April Verch can’t stand still. When she’s playing fiddle onstage, the energetic Canadian tends to shuffle her feet, swing her hips or rock on her heels. Occasionally she even takes off step dancing, her feet pounding out a sophisticated rhythm against her spry bow work.
“It’s harder for me to stand still than it is for me to move while I’m playing,” says the energetic Ontario native. “When I was a kid learning to play, my teachers used to tell me to tone it down. It was affecting my playing.”
More than simply affecting her fiddling, that impulse to move with the music has defined Verch’s style as nimble, excitable and intuitively graceful.
“It’s a strong part of my history,” she explains, “and a big part of the tradition in the Ottawa Valley, where I grew up.”
Over two decades in the music business — she released her debut as a teenager — Verch has developed a reputation as a sharp student of American and Canadian folk traditions. Bright Like Gold, her latest album with the April Verch Band, reveals a range that extends from the Ottawa Valley deep into the hollers of Appalachia. Backed by bass and banjo player Cody Walters and guitarist Hayes Griffin, she launches into rags and reels, ballads and medleys, old favorites and new compositions from both sides of the border.
As she and her band made their way through the Rockies to Nashville, Verch spoke to CMT Edge about playing songs from her childhood, covering her heroes’ music and navigating the tricky boundaries between tradition and innovation.
CMT Edge: Your last album was a collection of Southern fiddle tunes. Did you have a similar theme in mind for Bright Like Gold?
Verch: I don’t think we really looked at it in that way. We just decided to just play the music that we really love right now. Southern Appalachian fiddle tunes make up a big part of that, but we also have stuff on there that’s more old-time — some Western swing and some country classics. All of that stuff fits together naturally because the roots are similar, at least when you trace it back far enough. It’s nice to reach a point in my career when we can play what we love. For the first number of years when you’re touring, you don’t want to alienate any of your fans who have supported you. But I feel like we’re at a point now when things are going well and people appreciate us for our band sound. If we put our stamp on it, it’s probably going to work OK for everybody.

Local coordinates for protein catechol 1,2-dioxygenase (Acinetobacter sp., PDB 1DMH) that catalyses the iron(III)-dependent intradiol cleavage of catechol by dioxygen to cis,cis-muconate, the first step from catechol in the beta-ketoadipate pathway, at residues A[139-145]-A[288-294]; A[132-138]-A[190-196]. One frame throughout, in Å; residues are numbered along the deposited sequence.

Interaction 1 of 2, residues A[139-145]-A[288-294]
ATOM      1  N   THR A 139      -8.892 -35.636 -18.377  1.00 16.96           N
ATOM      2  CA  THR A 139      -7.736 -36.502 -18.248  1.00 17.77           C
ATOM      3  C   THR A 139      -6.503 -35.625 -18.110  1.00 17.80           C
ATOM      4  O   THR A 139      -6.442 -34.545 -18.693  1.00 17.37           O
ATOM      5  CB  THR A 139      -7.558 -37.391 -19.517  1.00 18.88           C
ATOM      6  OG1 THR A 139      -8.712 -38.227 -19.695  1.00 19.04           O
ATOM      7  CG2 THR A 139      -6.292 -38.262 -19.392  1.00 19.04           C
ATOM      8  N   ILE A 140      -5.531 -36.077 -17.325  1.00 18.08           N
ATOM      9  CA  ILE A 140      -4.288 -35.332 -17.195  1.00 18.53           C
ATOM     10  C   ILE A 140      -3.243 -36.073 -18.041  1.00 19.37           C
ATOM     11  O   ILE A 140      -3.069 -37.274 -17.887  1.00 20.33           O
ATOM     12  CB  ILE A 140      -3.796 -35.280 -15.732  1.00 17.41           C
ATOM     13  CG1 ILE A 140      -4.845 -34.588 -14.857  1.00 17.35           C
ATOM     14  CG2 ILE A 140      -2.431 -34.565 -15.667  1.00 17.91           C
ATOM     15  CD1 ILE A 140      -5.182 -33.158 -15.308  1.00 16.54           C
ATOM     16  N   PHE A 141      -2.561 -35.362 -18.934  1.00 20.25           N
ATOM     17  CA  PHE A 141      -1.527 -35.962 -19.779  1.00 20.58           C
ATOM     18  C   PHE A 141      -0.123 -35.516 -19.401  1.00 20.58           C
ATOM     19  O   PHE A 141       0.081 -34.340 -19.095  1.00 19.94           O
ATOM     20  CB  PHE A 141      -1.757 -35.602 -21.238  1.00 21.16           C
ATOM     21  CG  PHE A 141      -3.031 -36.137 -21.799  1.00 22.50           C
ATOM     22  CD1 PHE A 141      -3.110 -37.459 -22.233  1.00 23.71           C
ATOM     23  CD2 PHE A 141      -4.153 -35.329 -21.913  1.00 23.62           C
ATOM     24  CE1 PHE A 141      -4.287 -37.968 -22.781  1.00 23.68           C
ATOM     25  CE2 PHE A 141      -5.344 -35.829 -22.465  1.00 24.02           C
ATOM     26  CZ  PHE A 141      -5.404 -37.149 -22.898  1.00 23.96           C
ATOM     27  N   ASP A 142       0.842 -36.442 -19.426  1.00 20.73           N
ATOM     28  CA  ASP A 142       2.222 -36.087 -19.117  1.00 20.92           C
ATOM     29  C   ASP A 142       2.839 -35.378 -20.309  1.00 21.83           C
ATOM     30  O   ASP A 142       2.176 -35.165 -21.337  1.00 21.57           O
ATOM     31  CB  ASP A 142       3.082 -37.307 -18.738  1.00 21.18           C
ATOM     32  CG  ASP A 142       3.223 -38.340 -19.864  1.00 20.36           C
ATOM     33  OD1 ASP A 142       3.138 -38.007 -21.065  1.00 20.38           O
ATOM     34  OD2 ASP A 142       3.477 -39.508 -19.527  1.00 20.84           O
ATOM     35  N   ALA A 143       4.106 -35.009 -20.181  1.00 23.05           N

There seem to be a lot of songs on here that you learned as a child and have lived with almost all of your life. It seems almost autobiographical that way.
I’m glad to hear that, actually. The record should be a snapshot of my life right now, not just my musical passions but also where I’m at as a person. My dad loved old country music, so I grew up listening to him play those kinds of records around the house. The Loretta Lynn and Flatt & Scruggs songs are definitely ones I remember from being a kid.
The cover of Loretta Lynn’s “Don’t Come Home a Drinkin’” really stands out. Why did you decide to record that song?
I wanted to do one of hers because she’s somebody who had really influenced me in the last couple of years, especially her songwriting. I wanted to do something that hadn’t been totally overdone, and I also didn’t want another slow country song. It came down to a few that we had in mind. We played through them and tried to figure out which fit the record the best.
There are some strong medleys on Bright Like Gold. Can you talk about the process of putting those together?
The whole tradition of playing medleys is very much from my Canadian upbringing. When you play for square dances, you might play for 20 minutes, and you don’t want to be playing the same tune the whole time. Putting them together is very tricky, though. We had a super-long list of tunes we wanted to record, so that was one way to help decide what to include. … It’s basically trial and error. We did a lot more arranging for this record as a band. The three of us sat down and worked on “Davy Davy” and “Folding Down the Sheets.” We’ve become attached to those arrangements.
How did you get Mac Wiseman on the album?
We just asked him. I wrote that song after listening to him one day while I was out on a jog. I could just hear him singing it. So we asked, and he said yes. He had a lot of fond memories of touring in Canada and hearing a lot of Canadian fiddlers, so when we told him where I came from, I think his ears perked up. So we recorded him in his living room. He’s 87 now, and it’s hard for him to get out. It’s easier to go to him and have him be really comfortable. But he’s totally on his game.
As someone who has studied these traditions so closely, how do you balance being respectful to the past and doing something new and personal?
I used to worry about it more when I was starting out, especially when I was playing American tunes. I didn’t want to seem like I was pretending to be something that I was not. Now that I’m more comfortable with everything, the key is just not worrying about it at all. It’s a matter of giving yourself permission to play what you like. We’re lucky because as a band, when we play music together, it ends up sounding like us. That keeps it fresh. But it’s important to do it in a way that is respectful to these traditions. Sometimes you just can’t improve on that stuff. It’s just so good.